- The Washington Times - Monday, November 6, 2006

“The date was Oct. 31. That’s Halloween, so maybe people thought I was a goblin or something.”

— Earl Lloyd

From a distance of more than half a century, Earl Lloyd usually tries to downplay his historic role as the first black man in the NBA — a league in which more than 75 percent of today’s players are black. No such luck. Pioneers are always important, even if they become such merely through a quirk in the schedule.

On the night in 1950 when Lloyd stepped onto a court in upstate New York to play for the old Washington Capitols against the Rochester Royals, he was setting his name alongside those of others who surmounted important athletic barriers in mid-century America.

At the time, Lloyd’s appearance earned far less publicity than Jackie Robinson’s with the Brooklyn Dodgers in 1947 and somewhat less than the twin debuts of Woody Strode and Kenny Washington with the Los Angeles Rams in 1946. But that’s because the NBA was something of a bush league then, with outposts in locales like Rochester; Fort Wayne, Ind.; and Tri-Cities, wherever they were.

Lloyd wasn’t the only black to enter the NBA in the 1950-51 season. The first to be drafted the previous spring was Chuck Cooper from Duquesne, whose selection by the Boston Celtics was explained thusly by team owner Walter Brown: “I don’t care if he’s striped, plaid or polka dot.” The first to sign a contract that summer was Nat “Sweetwater” Clifton, who joined the New York Knicks from the Harlem Globetrotters.

But Lloyd, a 6-foot-5 product of Alexandria’s Parker-Gray High School, was the first to play in a game because the Caps opened their season one night ahead of the Celtics and Knicks. Most details have been lost in the mists of time, but we know Lloyd had six points although Rochester won 78-70. Scoring was never his forte, though. Defense and rebounding were, so much so that he earned the twin nicknames of “The Big Cat” and “Moon Fixer” while starring at West Virginia State.

“It’s strange, but that first game was really uneventful,” recalled Lloyd, now 78 and retired in Fairfield Glade, Tenn. “I don’t think my situation was anything like Jackie Robinson’s — it was never close to that. I was never, ever called a name by a teammate or opposing player. … In basketball, people were used to seeing integrated college teams, and there was a different mentality.

“Besides, we played that game in a high school gym, so how many people could have been there — maybe 2,000?”

Some fans elsewhere were not exactly overjoyed to see him. Said Lloyd: “It was not easy in places like Baltimore, Indianapolis, St. Louis and Fort Wayne. But I found out they only called you names when you were playing good. So I made sure they called me a whole bunch of names.”

Both Lloyd’s stay with the Caps and the franchise itself were short-lived. Earl played seven games, averaging 6.1 points and 6.7 rebounds, before being drafted by the Army and sent to Korea. The Caps disbanded a few months later with a 10-25 record, ending Washington’s tenure in the NBA until the early 1970s.

When he returned from the service, Lloyd’s contract was assigned to the Syracuse Nats. He played eight seasons with the Nats and Detroit Pistons, averaging 8.4 points and 6.4 rebounds while earning respect from nearly all opposing players and coaches.

“He was a lot like Scottie Pippen [later],” former Celtics star Sam Jones once recalled. “He had great jumping ability and always played good defense. [He was] a good guy, too. A lot of times before we played in Detroit, Earl would have me to his house for dinner. Remember, we couldn’t eat in a lot of places then.”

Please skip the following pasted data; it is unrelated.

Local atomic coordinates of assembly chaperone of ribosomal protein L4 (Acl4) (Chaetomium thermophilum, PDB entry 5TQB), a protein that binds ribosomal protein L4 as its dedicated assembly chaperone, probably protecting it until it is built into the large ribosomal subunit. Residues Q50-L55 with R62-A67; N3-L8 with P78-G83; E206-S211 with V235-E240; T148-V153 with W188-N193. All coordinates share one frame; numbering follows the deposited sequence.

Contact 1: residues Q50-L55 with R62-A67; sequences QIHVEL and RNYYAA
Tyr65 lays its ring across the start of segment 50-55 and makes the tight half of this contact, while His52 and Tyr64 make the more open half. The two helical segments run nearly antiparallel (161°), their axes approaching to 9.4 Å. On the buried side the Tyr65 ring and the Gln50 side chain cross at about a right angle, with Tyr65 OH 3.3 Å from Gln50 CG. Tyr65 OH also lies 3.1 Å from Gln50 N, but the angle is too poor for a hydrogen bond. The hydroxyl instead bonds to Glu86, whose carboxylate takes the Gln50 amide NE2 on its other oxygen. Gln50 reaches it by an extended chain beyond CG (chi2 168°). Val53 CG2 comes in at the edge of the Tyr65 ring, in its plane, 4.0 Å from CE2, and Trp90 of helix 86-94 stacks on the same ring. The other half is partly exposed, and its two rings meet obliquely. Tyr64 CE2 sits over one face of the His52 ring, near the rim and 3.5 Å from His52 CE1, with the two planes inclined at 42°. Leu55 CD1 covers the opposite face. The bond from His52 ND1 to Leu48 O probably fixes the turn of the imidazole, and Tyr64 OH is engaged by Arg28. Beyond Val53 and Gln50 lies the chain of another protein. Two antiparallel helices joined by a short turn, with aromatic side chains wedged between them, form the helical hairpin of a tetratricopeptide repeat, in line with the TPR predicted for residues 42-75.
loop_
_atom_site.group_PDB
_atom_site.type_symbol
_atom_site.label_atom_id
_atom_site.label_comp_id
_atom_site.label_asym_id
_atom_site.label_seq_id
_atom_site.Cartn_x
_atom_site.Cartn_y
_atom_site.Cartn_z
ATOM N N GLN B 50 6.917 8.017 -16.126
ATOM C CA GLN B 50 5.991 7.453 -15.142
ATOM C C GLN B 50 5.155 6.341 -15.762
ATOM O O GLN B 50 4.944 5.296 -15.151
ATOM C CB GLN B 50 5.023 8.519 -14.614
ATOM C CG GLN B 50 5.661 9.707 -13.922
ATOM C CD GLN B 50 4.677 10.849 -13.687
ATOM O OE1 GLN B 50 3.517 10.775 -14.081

In 1968, one good pioneering turn deserving another, the Pistons made him the league’s first black assistant coach. He became their head coach in 1971 — the second black man so employed in the NBA, after Bill Russell with the Celtics — but was fired after compiling a 22-55 record over parts of two seasons.

After decades of relative basketball obscurity, Lloyd moved front and center in 1996, when the NBA celebrated diversity as part of its 50th anniversary observation. Five years later, he was wined, dined and hailed at a variety of events during All-Star week here. In 2003, he finally was elected to the Basketball Hall of Fame in Springfield, Mass., as a “contributor.” Did somebody say better late than never?

“Doggone,” Lloyd said jokingly during All-Star week, “if I can last another 15 or 20 years, they might put my name on a building [in the District].”

Leonard Hamilton, then coach of the Washington Wizards, thanked Lloyd “for making it possible for me to be a head coach in the NBA. And without him, all those players with those fat contracts might not have them.”

It’s doubtful that more than 5 percent of NBA players at the time knew who Lloyd was. After all, when Major League Baseball celebrated the 50th anniversary of Robinson’s much more publicized breakthrough season in 1947, a startling number of minority players said they didn’t know what he had done. For shame.

One of Lloyd’s biggest admirers was the late Red Auerbach, who said Earl “blocked shots and rebounded like there was no tomorrow.” And the feeling was mutual.

“If it hadn’t been for Red Auerbach and the Boston Celtics, [blacks] might still be trying to get into the NBA,” Lloyd said a few years ago. “The Celtics were the first to draft black players, the first to put five black players on the floor and the first to hire a black coach and general manager [Russell].”

And if not for that 1950-51 NBA schedule, the Celtics might have swept the NBA’s early equal-opportunity honors. But Earl Lloyd, Caps owner Mike Uline and coach Bones McKinney deserve plenty of credit, too, for helping to change their sport and a little piece of society.

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